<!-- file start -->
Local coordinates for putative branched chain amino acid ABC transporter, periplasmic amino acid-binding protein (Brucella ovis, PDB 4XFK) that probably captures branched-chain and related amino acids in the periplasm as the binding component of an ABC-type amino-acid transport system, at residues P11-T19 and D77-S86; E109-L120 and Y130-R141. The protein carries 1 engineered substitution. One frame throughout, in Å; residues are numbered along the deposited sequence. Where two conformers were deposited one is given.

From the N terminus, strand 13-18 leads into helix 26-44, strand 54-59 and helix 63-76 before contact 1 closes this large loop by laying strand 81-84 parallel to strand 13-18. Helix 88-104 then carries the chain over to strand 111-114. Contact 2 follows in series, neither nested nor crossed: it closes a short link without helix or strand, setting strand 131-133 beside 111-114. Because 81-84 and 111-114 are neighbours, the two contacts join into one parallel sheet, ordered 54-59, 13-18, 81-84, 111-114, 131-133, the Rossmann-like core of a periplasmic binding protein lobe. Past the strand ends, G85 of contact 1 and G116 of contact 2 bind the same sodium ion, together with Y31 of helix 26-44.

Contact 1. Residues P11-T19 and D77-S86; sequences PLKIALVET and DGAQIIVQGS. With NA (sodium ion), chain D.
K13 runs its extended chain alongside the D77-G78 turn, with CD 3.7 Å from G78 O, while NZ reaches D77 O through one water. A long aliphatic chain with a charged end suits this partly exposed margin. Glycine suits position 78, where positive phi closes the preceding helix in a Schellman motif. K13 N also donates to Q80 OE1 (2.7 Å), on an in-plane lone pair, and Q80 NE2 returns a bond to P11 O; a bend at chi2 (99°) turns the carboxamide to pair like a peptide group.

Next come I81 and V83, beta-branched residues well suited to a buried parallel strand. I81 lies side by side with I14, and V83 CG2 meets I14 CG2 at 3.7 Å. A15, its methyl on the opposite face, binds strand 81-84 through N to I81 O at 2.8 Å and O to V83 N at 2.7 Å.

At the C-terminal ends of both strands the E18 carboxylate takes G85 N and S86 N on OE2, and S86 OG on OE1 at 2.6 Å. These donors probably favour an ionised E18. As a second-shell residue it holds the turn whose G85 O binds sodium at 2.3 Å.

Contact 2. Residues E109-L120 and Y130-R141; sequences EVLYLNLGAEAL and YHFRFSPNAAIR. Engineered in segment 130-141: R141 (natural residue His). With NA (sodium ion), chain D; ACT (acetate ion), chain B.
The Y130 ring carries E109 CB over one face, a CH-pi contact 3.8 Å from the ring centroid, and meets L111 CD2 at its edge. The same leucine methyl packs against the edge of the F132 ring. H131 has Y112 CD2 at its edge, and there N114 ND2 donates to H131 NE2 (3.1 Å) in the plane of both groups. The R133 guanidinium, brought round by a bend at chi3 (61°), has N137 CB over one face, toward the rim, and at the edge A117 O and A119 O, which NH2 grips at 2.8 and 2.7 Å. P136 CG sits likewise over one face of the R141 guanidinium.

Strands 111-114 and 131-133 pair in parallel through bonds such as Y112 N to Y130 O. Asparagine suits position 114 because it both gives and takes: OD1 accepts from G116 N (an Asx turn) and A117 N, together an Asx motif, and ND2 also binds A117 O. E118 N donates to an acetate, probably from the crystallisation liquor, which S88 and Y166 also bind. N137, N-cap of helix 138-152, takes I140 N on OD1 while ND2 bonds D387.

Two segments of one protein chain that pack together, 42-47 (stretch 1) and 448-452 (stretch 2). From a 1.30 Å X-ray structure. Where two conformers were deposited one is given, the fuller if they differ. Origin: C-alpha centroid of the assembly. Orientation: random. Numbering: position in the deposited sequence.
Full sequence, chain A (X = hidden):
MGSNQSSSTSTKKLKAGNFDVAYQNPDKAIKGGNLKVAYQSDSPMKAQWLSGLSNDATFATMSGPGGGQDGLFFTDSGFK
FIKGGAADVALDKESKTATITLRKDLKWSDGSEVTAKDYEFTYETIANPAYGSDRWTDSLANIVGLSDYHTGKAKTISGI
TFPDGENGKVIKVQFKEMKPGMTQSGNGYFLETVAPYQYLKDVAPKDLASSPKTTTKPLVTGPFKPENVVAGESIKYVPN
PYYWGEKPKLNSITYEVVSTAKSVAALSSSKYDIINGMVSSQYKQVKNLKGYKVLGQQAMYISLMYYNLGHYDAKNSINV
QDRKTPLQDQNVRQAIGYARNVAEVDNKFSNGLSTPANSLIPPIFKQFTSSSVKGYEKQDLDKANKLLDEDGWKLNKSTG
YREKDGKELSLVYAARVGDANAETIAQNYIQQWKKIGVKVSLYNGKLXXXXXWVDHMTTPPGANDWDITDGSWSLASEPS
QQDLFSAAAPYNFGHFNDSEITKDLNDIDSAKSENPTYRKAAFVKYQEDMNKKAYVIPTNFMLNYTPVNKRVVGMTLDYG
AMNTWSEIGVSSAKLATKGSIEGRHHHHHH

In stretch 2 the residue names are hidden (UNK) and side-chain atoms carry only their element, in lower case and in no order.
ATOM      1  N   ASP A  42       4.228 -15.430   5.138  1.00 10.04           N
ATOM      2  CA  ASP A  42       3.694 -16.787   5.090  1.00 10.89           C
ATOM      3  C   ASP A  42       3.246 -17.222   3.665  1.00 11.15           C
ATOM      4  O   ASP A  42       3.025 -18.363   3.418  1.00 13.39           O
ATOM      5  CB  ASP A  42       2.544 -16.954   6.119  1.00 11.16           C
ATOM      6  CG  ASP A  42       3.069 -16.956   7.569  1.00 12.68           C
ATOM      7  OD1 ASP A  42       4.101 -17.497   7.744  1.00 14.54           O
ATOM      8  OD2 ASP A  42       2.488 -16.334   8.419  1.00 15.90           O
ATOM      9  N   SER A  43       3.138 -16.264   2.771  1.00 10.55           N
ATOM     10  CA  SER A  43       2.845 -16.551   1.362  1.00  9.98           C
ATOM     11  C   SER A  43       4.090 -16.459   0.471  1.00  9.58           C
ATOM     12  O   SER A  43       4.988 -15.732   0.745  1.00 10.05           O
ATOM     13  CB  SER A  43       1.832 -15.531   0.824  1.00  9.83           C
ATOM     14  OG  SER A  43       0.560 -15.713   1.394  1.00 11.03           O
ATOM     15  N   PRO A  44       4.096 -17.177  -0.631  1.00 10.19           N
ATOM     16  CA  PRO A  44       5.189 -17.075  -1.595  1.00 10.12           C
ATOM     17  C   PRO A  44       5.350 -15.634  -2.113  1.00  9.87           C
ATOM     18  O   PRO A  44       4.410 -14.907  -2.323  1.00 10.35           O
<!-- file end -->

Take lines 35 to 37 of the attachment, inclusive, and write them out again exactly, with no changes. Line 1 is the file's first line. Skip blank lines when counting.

ATOM     15  N   PRO A  44       4.096 -17.177  -0.631  1.00 10.19           N
ATOM     16  CA  PRO A  44       5.189 -17.075  -1.595  1.00 10.12           C
ATOM     17  C   PRO A  44       5.350 -15.634  -2.113  1.00  9.87           C